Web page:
So they are trying to be transparent, but they can't release their model. Yet we are supposed to have actual information (which they haven't released) to base our opinions on? They want a little more time, yet they continue to take sign-ups and release misleading videos. Budd invites us to post "true critical analysis of the model", but remember what he said previously, "no one knows any details of the model."
Doublespeak much, Budd?
The rest of his comment is pretty much generated from the bad MLM argument generator. In this case the generator must have produced, "you’re just out to get hits for your blog", "You’re just negative", and "You just don’t understand it." May be there are some others that I missed.
But Really, What About the Model
As Budd made clear, they are still working on it. That should give you a lot of confidence, right? That aside, we know a lot of things that they've worked on and even released, so it is worth discussing those as it gives valuable insight as to where the company is going with this.
There are numerous reports that people can pay $300 to be a Domestic affiliate and $600 ($900 total) to be a Global Affiliate. In addition, it seems that comes with a $49/mo. fee for the right to distribute the mobile application. If true, and again, I've seen multiple reports so it seems credible, it's going to be a slam dunk to show that Rippln is an illegal pyramid scheme. It doesn't seem like Rippln intends to sell anything other than the business opportunity to recruit more people to Rippln. It's not like the product is the app, because that's supposed to be free. Update: it looks like Rippln is going to try sell in-app purchases and tracking of them.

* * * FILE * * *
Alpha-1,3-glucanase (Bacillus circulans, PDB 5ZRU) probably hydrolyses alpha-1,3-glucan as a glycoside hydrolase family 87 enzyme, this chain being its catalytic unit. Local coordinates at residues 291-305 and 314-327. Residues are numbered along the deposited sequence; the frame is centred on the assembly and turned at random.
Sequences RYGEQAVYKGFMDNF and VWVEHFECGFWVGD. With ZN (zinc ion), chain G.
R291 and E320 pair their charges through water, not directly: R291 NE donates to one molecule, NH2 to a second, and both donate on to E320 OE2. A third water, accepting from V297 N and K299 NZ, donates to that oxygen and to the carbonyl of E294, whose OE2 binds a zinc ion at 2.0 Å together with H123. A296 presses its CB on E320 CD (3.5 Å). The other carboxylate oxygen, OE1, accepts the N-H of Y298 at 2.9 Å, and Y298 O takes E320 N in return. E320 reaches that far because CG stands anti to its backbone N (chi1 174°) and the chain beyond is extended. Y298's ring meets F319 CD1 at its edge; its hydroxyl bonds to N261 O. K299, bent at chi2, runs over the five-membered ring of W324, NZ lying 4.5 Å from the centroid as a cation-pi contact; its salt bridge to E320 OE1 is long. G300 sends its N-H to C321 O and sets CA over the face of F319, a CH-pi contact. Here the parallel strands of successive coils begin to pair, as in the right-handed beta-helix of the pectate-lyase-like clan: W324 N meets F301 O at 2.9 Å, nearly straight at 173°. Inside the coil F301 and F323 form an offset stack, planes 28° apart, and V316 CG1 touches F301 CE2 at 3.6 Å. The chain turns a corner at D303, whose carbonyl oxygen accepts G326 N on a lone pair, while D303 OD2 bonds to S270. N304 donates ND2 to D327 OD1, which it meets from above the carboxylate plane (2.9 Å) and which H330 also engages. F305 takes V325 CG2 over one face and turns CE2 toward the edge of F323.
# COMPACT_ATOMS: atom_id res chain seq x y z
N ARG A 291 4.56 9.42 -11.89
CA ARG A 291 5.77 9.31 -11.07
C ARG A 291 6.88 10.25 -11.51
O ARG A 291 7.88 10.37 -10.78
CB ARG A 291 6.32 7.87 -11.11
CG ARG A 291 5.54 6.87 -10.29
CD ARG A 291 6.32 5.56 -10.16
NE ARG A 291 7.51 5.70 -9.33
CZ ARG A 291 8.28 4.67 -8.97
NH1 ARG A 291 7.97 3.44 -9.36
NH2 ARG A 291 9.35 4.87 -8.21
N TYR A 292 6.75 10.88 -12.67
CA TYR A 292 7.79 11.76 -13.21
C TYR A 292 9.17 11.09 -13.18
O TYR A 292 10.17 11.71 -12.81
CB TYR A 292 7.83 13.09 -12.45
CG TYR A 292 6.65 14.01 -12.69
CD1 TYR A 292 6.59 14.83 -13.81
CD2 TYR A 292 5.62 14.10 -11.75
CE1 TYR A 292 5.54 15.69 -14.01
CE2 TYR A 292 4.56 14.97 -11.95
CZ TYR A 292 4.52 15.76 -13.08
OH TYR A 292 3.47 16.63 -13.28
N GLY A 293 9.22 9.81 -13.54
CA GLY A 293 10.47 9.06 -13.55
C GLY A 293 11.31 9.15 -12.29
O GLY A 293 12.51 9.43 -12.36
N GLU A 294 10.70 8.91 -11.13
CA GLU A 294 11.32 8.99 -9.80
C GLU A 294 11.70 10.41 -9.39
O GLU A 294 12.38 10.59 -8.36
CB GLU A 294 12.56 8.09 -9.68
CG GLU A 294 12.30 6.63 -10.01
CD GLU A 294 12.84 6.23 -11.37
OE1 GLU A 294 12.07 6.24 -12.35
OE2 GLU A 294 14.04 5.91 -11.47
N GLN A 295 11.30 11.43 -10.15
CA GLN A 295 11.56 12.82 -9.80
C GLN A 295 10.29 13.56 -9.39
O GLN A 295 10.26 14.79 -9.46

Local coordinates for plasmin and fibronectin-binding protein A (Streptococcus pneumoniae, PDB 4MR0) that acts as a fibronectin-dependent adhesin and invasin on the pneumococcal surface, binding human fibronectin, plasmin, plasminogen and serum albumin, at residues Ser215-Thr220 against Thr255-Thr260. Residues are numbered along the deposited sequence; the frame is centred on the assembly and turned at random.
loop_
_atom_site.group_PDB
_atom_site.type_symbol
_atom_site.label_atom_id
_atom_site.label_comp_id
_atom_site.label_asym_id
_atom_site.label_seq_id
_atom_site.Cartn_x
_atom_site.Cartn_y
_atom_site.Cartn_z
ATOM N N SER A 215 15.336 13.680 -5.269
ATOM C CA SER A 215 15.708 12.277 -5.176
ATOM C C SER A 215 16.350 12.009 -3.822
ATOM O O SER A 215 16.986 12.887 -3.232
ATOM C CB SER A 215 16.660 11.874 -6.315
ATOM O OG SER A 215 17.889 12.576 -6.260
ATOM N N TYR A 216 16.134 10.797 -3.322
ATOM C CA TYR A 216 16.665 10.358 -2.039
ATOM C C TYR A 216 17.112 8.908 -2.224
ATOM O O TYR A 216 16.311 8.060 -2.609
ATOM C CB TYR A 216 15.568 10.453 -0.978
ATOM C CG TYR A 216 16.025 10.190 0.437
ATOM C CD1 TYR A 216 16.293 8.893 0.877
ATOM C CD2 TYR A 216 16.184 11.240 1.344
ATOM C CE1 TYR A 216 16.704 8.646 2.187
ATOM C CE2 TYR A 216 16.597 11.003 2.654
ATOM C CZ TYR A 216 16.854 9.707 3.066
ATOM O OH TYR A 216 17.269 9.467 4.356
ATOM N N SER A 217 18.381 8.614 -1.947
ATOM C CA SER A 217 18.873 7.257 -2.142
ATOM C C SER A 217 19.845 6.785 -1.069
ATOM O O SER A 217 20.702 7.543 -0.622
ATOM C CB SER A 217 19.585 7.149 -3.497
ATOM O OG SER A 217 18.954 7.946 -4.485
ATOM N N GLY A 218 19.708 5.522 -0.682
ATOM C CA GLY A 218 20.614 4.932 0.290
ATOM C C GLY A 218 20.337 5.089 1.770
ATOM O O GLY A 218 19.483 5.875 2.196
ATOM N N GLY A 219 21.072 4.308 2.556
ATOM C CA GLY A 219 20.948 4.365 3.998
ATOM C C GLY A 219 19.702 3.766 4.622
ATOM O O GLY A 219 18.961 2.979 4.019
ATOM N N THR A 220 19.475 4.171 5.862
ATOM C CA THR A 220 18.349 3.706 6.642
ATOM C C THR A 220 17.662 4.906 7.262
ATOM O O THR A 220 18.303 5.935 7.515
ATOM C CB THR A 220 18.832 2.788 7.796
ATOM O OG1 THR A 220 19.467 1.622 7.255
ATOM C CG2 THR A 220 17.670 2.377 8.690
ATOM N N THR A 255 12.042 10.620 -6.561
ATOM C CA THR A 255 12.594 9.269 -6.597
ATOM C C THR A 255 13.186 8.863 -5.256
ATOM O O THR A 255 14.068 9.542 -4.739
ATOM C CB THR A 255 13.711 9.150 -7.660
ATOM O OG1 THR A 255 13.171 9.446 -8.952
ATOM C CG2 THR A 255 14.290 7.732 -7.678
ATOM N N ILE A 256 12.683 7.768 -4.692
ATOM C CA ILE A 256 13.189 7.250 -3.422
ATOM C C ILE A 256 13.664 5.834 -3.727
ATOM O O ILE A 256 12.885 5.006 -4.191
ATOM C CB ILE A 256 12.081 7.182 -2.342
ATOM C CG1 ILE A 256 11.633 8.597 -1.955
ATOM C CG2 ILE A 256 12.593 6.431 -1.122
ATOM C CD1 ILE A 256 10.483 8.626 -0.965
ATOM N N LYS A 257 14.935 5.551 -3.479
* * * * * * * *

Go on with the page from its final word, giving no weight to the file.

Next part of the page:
That's very interesting because in this 11 minute video from Rippln explaining the compensation plan, it definitely seems like the money comes from recruiting people who pay to become "players." It surely doesn't look that Rippln is interested in focusing on the in-app purchases from the video, which is a major red flag for it being a pyramid scheme.
At around the 9:40 point they explain the All-Star Bonus. It seems like this person collects any bonuses that weren't collected by new people. The example they give is a person joins last month and only qualifies for payment on 4 Ripples. You'd get the money he would have made if he had 10 Ripples. It's complex and their explanation is clear as mud, but it seems like the All-Stars will pick up a majority of the money. This also sounds like the way that they give the hand-picked early adopters big cash, since at some point, mathematically there will be many, many people who won't be able to fill up their Ripples. It's the nature of any kind of pyramid recruiting scheme that there is simply no one left to recruit at some point.